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Water level of California's Lake Oroville spikes by 17 feet in 10 days

The water level of California's Lake Oroville has jumped by 17 feet in just 10 days as rounds of heavy rain soaked the region.

Lake Oroville, California's second largest weather reservoir, is just one of many water reservoirs across California that is starting to experience a rise in water levels due to the wet weather pattern that has dominated across northern California this winter.

According to the Department of Water Resources in California, the water level of the lake has spiked over the past two weeks, but the reservoir is still only at 34 percent of total capacity.

Multiple years of drought have caused the water level of the lake to drop substantially, dropping to around 690 feet near the record low set in 1977. The previous record low was 646 feet. This is more than 200 feet lower than Lake Oroville's full capacity.

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Lake Oroville's water level is expected to rise even more over the coming weeks as El Niño helps to send more storms over the region, delivering much needed rain and mountain snow.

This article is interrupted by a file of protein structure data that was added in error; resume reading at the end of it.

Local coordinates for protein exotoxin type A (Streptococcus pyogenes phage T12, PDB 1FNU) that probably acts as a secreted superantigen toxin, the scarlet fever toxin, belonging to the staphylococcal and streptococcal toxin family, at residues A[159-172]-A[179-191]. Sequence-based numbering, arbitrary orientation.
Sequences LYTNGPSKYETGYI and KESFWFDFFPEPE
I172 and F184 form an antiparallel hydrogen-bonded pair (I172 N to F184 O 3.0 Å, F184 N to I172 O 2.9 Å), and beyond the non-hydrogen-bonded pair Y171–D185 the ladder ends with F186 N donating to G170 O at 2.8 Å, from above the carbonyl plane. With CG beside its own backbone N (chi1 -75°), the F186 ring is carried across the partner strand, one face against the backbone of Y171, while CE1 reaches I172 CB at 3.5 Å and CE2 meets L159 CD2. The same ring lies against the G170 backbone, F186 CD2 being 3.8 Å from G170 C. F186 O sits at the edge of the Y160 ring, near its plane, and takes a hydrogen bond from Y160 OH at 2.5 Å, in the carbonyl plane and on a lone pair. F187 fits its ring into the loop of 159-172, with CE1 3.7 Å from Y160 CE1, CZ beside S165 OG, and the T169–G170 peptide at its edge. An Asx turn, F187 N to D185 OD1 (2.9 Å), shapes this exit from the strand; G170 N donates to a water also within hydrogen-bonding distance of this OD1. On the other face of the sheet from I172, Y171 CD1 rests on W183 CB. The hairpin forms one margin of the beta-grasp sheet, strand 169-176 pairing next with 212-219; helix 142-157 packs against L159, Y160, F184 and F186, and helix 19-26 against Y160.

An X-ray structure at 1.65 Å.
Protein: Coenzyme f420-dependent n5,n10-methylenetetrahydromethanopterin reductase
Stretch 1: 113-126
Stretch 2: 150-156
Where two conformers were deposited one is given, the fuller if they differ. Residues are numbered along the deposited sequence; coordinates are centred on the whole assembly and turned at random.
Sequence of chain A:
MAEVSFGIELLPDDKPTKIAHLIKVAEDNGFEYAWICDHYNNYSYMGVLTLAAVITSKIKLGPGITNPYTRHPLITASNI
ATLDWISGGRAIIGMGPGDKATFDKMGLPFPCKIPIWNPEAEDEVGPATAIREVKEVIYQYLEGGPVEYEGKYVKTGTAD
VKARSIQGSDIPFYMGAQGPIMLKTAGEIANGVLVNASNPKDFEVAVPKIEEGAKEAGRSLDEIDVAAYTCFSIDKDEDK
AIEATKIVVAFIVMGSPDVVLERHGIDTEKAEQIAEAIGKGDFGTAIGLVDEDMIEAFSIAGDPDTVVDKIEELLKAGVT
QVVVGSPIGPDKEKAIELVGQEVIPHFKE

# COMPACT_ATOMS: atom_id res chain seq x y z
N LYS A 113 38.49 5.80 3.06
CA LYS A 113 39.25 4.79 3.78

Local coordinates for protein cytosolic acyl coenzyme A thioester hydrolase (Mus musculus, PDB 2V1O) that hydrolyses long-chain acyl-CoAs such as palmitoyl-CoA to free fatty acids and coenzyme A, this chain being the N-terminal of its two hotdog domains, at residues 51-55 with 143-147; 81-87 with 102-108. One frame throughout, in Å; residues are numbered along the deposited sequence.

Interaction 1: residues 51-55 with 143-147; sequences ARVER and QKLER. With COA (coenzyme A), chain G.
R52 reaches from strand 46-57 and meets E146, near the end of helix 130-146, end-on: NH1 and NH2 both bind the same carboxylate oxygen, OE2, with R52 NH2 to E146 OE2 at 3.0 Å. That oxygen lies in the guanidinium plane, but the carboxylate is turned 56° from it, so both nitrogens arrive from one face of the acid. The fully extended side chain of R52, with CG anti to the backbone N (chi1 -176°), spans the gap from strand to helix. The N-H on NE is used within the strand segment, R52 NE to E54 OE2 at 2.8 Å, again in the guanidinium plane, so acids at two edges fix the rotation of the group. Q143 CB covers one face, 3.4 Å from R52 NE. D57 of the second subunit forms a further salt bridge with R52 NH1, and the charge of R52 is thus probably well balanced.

According to AccuWeather Meteorologist David Samuhel, two more rainstorms will soak northern California into the weekend.

"Rainfall amounts will reach 1 to 3 inches across northern California with a fresh few feet in the Sierra," Samuhel said.

Drier conditions are forecast to move over the region for the start of next week, but beneficial rain is likely to return by the end of the week, delivering several more inches of rain across the northern portion of the Golden State.

In addition to the rain, the recent storms have also dropped feet of snow of the Sierra Nevada, resulting in a deeper and more expansive snowcover than what was experienced at any point during last winter.

So far, this year's snowpack is running above normal, averaging 115 percent of normal as of Jan. 20.

Snow in the Sierra is crucial during the summer months when rain is scarce. The warmer weather causes the snow to melt, filling streams that eventually empty into reservoirs such as Lake Oroville.

The recent spike in water level is just the start of a long journey to refill Lake Oroville and other key reservoirs.

"The reservoirs have a long way to go to return to normal," Clark said.

"It's going to take an excessive winter with rain and snowpack to get reservoirs back to normal," Clark added. "I'm not sure it's even possible to do in one winter."